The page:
Bodas De Sangre: Cycles of Role-Playing and Revenge

Editor’s note: This article was initially published in The Daily Gazette, Swarthmore’s online, daily newspaper founded in Fall 1996. As of Fall 2018, the DG has merged with The Phoenix. See the about page to read more about the DG.

Photos by Se Eun Gong.

Bodas de Sangre (_Blood Wedding_) surges with passion and poetry, and McFeely Sam Goodman’s production vividly captures the turbulent desires and fears of characters plunging towards a shared catastrophe. The Honors Directing Thesis of Goodman ’10 situates Federico García Lorca’s powerful tale of lust and betrayal amidst the synthetic contrivances of a Las Vegas wedding chapel, and the play is a thrillingly metatheatrical examination of stories and archetypes.

Unfolding in ninety unabated minutes, Bodas de Sangre is an original translation and adaptation of García Lorca’s 1932 play. Goodman sought to retain the flavor of the original Spanish text while crafting a piece that would be engaging and accessible to a contemporary audience. His new adaptation draws on elements of traditional Spanish folklore while moving into the realm of familiar experience to present a story both definite and timeless: the Bride is affianced to the Groom, but her heart belongs to Leonardo, whose family has long maintained a blood feud against the Groom’s family. The ill-fated wedding spirals out of control when Leonardo and the Bride are both discovered missing, and the Groom’s furious pursuit impels the unending cycle of violence and revenge towards another cataclysmic tragedy.

Goodman says he selected Bodas de Sangre for his Directing Thesis because the play offers a compelling examination of stories and the roles that stories play in people’s lives. “The characters, except for Leonardo, are given names that are not names, but archetypes, and to me it’s very clear that those archetypes are roles,” he explains. For Goodman, the play’s two central motifs — the wedding and the blood feud — both represent specifically ritualized narratives that confine people to certain actions and behaviors. The disparity between the characters and the roles they assume at the wedding provide the framework for this production, and Goodman elaborates that he wanted to stage a show about the people behind García Lorca’s text: “These archetypes, these characters, are people in trouble, and acting out this story gives them a way of behaving and a way of explaining their lives that is simpler than the actual facts of their lives.”

To overcome the unique challenges presented by this concept, Goodman employed the framing device of a Las Vegas wedding. Meticulously designed by Tara Nova Webb ’94, the set includes a box-like chapel with all the garish signifiers of cheap Vegas decadence. As they anticipate their entrances, the characters wander about the peripheries of the box, assuming their roles when they pass through the curtains into the chapel. A series of film reels and projections suggest a 1920s movie theater, and Bodas de Sangre’s heterogeneous aesthetic further enhances an ambiance of surrealistic foreboding.

Goodman’s intrepid cast brings great acumen and dedication to the show, and the performers skillfully navigate the complex landscape of action, character, and archetype. McFeely Jackson Goodman ’13, who plays Leonardo, describes Bodas de Sangre as “the most intellectually invigorating theater experience I’ve ever been a part of,” because the piece offered “unique insights into the process of building characters and scenes.” Nell Bang-Jensen ’11 (Leonardo’s Wife) concurs, adding, “To be a character who is intentionally and deliberately performing a script adds a whole new level to acting.”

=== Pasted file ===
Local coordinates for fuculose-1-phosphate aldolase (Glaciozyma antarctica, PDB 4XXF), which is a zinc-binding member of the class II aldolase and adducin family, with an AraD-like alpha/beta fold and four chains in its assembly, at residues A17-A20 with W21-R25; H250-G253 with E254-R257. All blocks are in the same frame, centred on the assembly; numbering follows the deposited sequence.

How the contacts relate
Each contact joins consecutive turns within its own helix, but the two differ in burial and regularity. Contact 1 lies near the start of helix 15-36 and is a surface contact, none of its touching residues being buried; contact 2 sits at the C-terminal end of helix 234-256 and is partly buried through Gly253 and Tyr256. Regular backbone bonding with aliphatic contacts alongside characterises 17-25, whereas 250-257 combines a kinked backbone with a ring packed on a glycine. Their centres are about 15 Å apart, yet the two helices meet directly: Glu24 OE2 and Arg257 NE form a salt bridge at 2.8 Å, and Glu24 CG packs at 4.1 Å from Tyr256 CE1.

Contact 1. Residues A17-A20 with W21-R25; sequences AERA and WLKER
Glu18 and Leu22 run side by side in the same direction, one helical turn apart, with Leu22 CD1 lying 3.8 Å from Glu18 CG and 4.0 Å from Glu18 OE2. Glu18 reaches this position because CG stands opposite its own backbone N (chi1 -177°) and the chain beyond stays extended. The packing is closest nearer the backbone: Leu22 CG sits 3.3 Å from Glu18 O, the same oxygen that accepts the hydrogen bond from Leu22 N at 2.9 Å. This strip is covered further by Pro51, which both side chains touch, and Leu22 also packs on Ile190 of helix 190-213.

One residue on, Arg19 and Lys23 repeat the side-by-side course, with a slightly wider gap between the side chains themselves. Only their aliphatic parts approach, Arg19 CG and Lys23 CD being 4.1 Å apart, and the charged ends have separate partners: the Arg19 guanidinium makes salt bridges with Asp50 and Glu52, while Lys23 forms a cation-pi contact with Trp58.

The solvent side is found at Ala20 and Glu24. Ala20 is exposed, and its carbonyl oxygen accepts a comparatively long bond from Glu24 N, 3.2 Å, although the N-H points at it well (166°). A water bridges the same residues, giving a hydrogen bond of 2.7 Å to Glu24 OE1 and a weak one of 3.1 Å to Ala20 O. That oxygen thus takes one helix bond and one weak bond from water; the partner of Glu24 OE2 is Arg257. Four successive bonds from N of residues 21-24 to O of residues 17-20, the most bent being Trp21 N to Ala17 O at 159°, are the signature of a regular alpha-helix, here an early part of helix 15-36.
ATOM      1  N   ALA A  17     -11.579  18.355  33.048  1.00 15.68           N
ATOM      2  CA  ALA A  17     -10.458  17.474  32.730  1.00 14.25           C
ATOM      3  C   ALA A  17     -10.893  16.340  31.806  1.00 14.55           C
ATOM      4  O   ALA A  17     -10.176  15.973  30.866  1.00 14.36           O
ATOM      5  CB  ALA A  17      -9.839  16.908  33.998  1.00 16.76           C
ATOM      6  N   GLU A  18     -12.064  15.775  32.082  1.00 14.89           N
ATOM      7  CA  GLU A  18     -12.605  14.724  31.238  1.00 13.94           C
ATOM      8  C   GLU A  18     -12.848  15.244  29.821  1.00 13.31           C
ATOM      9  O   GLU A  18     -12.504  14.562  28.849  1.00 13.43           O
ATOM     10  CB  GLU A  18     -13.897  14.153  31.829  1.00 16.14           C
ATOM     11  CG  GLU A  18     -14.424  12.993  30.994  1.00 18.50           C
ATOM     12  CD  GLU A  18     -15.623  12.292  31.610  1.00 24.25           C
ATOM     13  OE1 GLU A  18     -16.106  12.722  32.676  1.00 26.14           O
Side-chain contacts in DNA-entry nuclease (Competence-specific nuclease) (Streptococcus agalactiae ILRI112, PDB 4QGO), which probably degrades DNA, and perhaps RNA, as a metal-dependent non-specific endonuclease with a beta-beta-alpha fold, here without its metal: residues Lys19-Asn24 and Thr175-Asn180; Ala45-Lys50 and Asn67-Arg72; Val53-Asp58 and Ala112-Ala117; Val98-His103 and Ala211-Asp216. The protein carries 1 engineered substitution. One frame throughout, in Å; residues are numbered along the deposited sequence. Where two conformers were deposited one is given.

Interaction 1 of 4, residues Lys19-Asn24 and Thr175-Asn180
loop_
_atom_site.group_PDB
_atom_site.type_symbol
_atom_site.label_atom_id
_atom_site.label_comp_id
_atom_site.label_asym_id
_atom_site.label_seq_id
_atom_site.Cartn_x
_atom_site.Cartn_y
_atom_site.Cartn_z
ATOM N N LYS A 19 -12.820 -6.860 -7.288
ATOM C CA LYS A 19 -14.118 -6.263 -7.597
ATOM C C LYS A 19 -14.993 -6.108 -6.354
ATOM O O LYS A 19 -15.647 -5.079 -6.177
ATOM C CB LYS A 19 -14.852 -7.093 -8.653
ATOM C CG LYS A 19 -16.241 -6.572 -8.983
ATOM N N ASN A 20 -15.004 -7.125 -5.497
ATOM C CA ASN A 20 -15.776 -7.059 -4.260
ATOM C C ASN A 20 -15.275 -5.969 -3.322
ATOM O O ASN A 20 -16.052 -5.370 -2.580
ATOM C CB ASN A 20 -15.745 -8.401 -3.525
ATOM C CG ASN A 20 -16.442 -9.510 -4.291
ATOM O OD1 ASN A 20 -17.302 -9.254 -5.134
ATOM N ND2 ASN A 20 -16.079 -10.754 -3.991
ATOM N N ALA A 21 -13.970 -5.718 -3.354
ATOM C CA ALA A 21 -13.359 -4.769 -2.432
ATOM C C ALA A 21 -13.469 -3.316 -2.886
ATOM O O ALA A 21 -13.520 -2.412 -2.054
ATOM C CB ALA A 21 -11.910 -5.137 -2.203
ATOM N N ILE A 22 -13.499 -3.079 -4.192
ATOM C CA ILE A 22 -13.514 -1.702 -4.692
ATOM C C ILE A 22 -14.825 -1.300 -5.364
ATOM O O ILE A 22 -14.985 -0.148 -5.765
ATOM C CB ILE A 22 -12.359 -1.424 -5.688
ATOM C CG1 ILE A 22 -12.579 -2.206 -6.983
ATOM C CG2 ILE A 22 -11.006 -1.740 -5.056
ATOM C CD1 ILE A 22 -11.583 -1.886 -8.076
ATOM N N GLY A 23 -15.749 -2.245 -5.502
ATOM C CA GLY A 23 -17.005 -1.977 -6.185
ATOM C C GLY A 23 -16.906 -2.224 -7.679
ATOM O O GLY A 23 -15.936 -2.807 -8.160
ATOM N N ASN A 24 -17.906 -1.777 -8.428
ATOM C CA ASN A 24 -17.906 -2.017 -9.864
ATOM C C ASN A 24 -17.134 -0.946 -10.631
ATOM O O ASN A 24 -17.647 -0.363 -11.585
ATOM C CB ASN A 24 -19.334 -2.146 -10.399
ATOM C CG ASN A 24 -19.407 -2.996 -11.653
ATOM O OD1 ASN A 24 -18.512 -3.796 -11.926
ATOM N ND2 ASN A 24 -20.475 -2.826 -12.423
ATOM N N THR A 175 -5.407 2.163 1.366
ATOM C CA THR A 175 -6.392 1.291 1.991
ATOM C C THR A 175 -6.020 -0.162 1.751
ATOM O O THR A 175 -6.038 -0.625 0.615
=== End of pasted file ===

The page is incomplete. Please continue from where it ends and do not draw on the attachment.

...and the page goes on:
Bodas de Sangre is a mentally stimulating production that never loses sight of the very fraught, very human emotions of its characters. Goodman highlights the characters’ doubts and fears as they encounter their own entrapment and inadequacy. “The show presents these people who are desperately trying to figure out their lives, explain their lives, put their lives in some sort of beautiful tragic order,” he says. “And we watch them fail and have to start over again.” The play is an evocative meditation on the ways in which people strive to fit themselves into certain archetypes and perform their own stories. “In the end, it is a very human and emotional story about the lies we tell ourselves and each other to live our daily lives in the way we aspire to live them,” Bang-Jensen concludes. Riveting from beginning to end, Bodas de Sangre is an electrifying re-imagination of a classic tale that still has the power to shock and awe.

Presented by the Swarthmore College Department of Theater, Bodas de Sangre (_Blood Wedding_) plays in the Lang Performing Arts Center Frear Ensemble Theater Friday, April 16 – Saturday, April 17 at 8 p.m. and Sunday, April 18 at 3 p.m. The play is adapted and directed by McFeely Sam Goodman ’10. Original music is composed and directed by Jamie Birney ’10. The design team includes Tara Nova Webb ’94 (set and media), James Murphy (lighting), Dan Perelstein ’09 (sound), Samantha Panepinto ’13 (costumes), and Logan Tiberi-Warner (dramaturgy, hair and makeup). The production features Jane Lief Abell ’11, Jamie Birney ’10, Nell Bang-Jensen ’11, Melissa Cruz ’10, Nolan Gear ’12, McFeely Jackson Goodman ’13, Eric Holzhauer ’10, Sirkka Natti ’11, Anna Ramos ’13, Miriam Rich ’11, and Carson Young ’10.

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